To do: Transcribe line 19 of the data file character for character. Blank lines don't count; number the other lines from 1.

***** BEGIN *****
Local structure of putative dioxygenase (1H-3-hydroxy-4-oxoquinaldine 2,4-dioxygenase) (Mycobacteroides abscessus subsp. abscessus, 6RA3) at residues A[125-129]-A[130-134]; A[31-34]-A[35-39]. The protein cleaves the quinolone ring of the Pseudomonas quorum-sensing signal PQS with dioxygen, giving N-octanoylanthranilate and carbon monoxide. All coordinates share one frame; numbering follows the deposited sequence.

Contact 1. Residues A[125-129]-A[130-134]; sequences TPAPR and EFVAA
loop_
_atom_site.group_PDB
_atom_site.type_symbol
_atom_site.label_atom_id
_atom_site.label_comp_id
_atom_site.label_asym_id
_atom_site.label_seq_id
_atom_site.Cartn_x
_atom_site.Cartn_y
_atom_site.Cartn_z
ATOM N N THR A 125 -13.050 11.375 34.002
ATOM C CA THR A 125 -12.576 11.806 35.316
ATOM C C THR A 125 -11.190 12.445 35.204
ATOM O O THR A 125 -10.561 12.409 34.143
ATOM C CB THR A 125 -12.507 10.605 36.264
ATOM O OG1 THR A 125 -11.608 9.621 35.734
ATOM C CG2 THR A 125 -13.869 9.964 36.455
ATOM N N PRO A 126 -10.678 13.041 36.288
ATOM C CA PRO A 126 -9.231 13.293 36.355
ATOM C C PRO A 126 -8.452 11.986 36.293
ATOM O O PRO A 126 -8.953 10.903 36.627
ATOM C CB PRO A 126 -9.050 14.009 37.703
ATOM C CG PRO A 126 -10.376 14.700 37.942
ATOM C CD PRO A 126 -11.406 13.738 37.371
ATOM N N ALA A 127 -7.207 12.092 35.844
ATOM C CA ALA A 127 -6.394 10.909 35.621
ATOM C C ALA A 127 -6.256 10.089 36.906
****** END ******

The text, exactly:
ATOM C CG2 THR A 125 -13.869 9.964 36.455